My wife, Marilynn Richtarik, is a rock star. Admittedly, her rock star world is relatively small, Irish literature, but it’s neat to be near the spotlight and see someone receive the accolades she richly deserves.
Not only are we in Belfast because she won a Fulbright Scholarship, Marilynn has a new book out. She has two radio interviews lined up for next week (one for RTÉ and one for BBC Northern Ireland) in conjunction with “Hopdance,” a semi-autobiographical novel by the late playwright Stewart Parker that she edited for publication.
The guest speaker at the Dublin book launch on May 12 (which also happens to be our wedding anniversary) is actor Stephen Rea. Northern Irish author Glenn Patterson will help Marilynn launch the book at the Linen Hall Library in Belfast on May 23. She’ll also be reading from the novel next week at Belfast’s Crescent Arts Centre as part of a Seamus Heaney Centre Fulbright program.
Finally (for now, at least), she will appear at the Belfast Book Festival on June 10, talking about and reading from the book. And before I forget, a big shout out to David Torrans from No Alibis Bookstore for the great display in his store and for agreeing to sell the book during Marilynn’s Belfast appearances.
Now for a little perspective
The six degrees of separation on this island is more like three. Let me explain. “Hopdance” was written by Parker about the amputation of his cancerous left leg at age 19. He wrote the stylized, vignette-driven novel around the 10th anniversary of the amputation, returning to it during times of great stress or when he had absolutely nothing else to do. After receiving a second cancer diagnosis, he started preparing the manuscript for publication but died in 1988 before advancing very far. However, since the novel is scene-driven and jumps around before, during and after the amputation, it can be viewed as a complete work.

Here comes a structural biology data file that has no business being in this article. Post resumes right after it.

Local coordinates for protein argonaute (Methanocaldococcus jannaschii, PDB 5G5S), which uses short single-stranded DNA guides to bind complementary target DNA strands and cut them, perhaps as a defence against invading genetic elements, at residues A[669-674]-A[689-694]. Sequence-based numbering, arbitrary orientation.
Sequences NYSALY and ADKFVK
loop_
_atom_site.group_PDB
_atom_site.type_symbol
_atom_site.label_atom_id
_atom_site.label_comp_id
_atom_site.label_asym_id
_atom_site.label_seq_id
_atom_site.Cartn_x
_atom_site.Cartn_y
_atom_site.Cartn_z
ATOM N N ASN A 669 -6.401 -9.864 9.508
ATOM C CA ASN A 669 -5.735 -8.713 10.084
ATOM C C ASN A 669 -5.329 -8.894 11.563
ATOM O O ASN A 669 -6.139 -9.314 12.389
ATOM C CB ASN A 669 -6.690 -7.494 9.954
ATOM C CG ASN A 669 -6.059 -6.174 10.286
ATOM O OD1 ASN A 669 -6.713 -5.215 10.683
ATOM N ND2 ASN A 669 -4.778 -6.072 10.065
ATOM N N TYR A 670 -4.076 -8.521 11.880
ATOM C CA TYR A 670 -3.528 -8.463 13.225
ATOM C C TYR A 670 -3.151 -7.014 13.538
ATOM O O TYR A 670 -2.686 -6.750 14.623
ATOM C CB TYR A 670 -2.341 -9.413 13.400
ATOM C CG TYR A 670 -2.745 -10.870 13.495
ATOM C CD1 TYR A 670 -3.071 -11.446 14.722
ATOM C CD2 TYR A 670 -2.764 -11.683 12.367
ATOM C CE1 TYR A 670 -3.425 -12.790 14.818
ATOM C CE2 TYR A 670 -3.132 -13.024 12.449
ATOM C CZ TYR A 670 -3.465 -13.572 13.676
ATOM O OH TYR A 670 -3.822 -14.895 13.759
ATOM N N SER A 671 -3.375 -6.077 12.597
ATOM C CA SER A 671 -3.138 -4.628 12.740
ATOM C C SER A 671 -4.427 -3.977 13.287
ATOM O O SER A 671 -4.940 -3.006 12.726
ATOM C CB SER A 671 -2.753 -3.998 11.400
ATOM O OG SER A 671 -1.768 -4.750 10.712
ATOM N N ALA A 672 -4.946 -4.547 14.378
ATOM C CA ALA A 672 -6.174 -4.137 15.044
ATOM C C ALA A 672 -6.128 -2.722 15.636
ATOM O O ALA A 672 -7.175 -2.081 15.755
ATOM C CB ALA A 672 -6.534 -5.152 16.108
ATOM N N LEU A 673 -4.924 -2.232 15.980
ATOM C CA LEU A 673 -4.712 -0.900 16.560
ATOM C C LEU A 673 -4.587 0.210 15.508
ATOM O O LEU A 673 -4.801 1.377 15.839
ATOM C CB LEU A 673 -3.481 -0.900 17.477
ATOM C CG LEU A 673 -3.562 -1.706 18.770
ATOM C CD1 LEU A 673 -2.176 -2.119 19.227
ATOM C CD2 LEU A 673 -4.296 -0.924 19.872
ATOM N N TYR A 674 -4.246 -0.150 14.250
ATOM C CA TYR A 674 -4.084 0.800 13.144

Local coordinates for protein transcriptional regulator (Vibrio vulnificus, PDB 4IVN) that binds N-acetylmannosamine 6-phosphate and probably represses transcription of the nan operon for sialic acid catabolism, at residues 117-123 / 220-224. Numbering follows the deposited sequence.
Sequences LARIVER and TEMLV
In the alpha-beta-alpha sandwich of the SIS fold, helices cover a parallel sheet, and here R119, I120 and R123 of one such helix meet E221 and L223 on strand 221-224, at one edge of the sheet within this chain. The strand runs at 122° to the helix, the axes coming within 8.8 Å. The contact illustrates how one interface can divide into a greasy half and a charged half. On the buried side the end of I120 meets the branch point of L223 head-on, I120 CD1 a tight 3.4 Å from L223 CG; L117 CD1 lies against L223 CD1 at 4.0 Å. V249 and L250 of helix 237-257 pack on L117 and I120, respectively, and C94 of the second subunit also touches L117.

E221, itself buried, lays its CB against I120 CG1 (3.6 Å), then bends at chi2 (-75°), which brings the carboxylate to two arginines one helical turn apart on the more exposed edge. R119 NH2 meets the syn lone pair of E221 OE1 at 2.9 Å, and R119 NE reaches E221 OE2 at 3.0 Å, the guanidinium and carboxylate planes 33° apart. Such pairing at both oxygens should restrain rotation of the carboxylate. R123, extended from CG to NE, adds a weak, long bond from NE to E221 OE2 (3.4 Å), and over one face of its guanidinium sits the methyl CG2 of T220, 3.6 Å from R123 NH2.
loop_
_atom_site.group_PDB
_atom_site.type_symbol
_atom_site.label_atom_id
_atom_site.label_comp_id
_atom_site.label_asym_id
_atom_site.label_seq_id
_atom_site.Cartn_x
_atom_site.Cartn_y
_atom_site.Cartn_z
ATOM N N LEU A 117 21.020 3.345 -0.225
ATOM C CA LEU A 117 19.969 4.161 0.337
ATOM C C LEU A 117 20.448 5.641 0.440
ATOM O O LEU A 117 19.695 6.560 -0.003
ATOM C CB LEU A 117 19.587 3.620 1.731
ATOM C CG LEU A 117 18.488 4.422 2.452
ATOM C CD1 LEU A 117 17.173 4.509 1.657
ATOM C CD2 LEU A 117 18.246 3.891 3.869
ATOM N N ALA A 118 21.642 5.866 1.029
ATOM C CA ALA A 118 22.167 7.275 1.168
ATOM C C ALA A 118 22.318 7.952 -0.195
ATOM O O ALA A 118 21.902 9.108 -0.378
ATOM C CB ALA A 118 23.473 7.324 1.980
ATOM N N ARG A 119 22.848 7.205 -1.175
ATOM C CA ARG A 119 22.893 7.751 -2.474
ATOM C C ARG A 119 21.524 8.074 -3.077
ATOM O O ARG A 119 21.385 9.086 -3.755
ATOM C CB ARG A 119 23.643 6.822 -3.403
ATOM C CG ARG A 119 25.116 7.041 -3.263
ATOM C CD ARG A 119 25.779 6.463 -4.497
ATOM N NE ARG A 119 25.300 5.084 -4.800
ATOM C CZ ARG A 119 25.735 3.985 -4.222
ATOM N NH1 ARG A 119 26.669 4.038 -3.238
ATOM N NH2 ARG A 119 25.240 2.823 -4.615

Parker is the subject of Marilynn’s second book, the acclaimed “Stewart Parker: A Life,” published by Oxford University Press in 2012. She’s had a copy of “Hopdance” since the research phase of her second book, and she quoted liberally from it in the biography. Following the publication of the biography, she decided to ask Parker’s executor for permission to prepare “Hopdance” for publication.
Parker’s final play, “Pentecost,” was commissioned by the Field Day Theatre Company, co-founded by Stephen Rea. Field Day was the subject of Marilynn’s first book, and she interviewed Rea for it. When Rea was asked to help launch “Hopdance” in Dublin, he said simply, “Anything for Stewart Parker.”
Marilynn met Glenn Patterson at the 1998 Belfast Festival, where he read and talked about his work. The two hit it off and have kept in contact since. Patterson was a guest in our house when Marilynn helped put together a Belfast issue of the literary journal “Five Points,” which included an interview with Patterson, who came to Atlanta for the launch.
Mary-Louise Muir is the host of “Arts Extra” on BBC Radio Ulster and also appears on TV arts programs. She’s interviewed Marilynn about Parker for the program several times, the last time in 2013 at her home, while Declan and I sat quietly in an adjacent room.
Sinéad Gleeson hosts “The Book Show” on RTÉ Radio 1. Actually, Marilynn hasn’t met her, and this interview was arranged by Marilynn’s publisher, Lilliput Press in Dublin. But I have no doubt the two will become fast friends—it’s just the way things go on this crazy little island.